Noe Alvarez grew up working class to Mexican immigrant parents in Yakima, Washington. He dropped out of college after learning about a movement called the Peace and Dignity Journeys, marathons meant to connect Indigenous and Native peoples to each other and the land across North America. He takes on a 6,000 mile run from Canada to Guatemala that tests his physical and mental limits as well as those running with him. Alvarez depicts sides to America that most of us aren't familiar with but need to be and the result is very powerful and enlightening.— From Carl
The son of working-class Mexican immigrants flees a life of labor in fruit-packing plants to run in a Native American marathon from Canada to Guatemala in this "stunning memoir that moves to the rhythm of feet, labor, and the many landscapes of the Americas" (Catriona Menzies-Pike, author of The Long Run).
Growing up in Yakima, Washington, No lvarez worked at an apple-packing plant alongside his mother, who "slouched over a conveyor belt of fruit, shoulder to shoulder with mothers conditioned to believe this was all they could do with their lives." A university scholarship offered escape, but as a first-generation Latino college-goer, lvarez struggled to fit in.
At nineteen, he learned about a Native American/First Nations movement called the Peace and Dignity Journeys, epic marathons meant to renew cultural connections across North America. He dropped out of school and joined a group of Den , Secw pemc, Gitxsan, Dakelh, Apache, Tohono O'odham, Seri, Pur pecha, and Maya runners, all fleeing difficult beginnings. Telling their stories alongside his own, lvarez writes about a four-month-long journey from Canada to Guatemala that pushed him to his limits. He writes not only of overcoming hunger, thirst, and fear--dangers included stone-throwing motorists and a mountain lion--but also of asserting Indigenous and working-class humanity in a capitalist society where oil extraction, deforestation, and substance abuse wreck communities.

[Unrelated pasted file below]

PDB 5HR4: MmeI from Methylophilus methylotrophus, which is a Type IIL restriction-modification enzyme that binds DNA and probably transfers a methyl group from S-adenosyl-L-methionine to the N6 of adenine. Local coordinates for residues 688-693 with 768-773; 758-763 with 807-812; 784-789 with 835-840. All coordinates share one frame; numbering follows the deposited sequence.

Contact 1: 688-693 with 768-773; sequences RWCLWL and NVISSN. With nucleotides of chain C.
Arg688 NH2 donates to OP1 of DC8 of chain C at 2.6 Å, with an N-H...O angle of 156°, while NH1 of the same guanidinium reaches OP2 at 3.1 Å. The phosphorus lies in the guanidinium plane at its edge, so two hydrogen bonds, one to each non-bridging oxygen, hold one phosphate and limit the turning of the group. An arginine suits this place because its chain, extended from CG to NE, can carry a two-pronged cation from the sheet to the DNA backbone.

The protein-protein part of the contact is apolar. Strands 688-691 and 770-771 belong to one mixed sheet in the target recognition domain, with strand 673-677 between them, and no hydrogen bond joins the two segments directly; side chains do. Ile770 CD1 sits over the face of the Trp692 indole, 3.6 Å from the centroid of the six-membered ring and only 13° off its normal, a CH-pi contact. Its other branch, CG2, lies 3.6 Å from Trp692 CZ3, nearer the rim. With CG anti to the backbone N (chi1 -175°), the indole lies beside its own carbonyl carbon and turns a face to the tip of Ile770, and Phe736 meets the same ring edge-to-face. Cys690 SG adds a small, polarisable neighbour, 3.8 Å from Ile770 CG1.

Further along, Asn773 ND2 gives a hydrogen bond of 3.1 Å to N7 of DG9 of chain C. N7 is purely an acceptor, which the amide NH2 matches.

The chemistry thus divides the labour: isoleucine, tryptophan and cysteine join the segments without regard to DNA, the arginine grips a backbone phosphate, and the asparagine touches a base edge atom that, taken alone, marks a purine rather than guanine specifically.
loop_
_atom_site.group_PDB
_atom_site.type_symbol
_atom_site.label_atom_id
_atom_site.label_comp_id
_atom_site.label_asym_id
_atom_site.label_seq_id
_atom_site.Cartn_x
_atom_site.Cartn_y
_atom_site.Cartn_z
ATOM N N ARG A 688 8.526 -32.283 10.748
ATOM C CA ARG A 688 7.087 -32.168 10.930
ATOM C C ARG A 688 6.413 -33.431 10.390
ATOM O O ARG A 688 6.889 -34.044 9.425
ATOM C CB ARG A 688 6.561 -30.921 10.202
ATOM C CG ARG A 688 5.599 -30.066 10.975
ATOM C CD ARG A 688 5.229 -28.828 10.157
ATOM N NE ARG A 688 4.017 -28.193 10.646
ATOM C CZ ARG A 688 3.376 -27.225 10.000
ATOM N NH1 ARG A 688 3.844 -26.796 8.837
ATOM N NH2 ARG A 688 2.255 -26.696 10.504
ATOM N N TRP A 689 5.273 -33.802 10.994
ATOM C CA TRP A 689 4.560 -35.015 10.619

Running through mountains, deserts, and cities, and through the Mexican territory his parents left behind, lvarez forges a new relationship with the land, and with the act of running, carrying with him the knowledge of his parents' migration, and--against all odds in a society that exploits his body and rejects his spirit--the dream of a liberated future.
"This book is not like any other out there. You will see this country in a fresh way, and you might see aspects of your own soul. A beautiful run." --Lu's Alberto Urrea, author of The House of Broken Angels
"When the son of two Mexican immigrants hears about the Peace and Dignity Journeys--'epic marathons meant to renew cultural connections across North America'--he's compelled enough to drop out of college and sign up for one. Spirit Run is No lvarez's account of the four months he spends trekking from Canada to Guatemala alongside Native Americans representing nine tribes, all of whom are seeking brighter futures through running, self-exploration, and renewed relationships with the land they've traversed." --Runner's World, Best New Running Books of 2020
"An anthem to the landscape that holds our identities and traumas, and its profound power to heal them." --Francisco Cant , author of The Line Becomes a River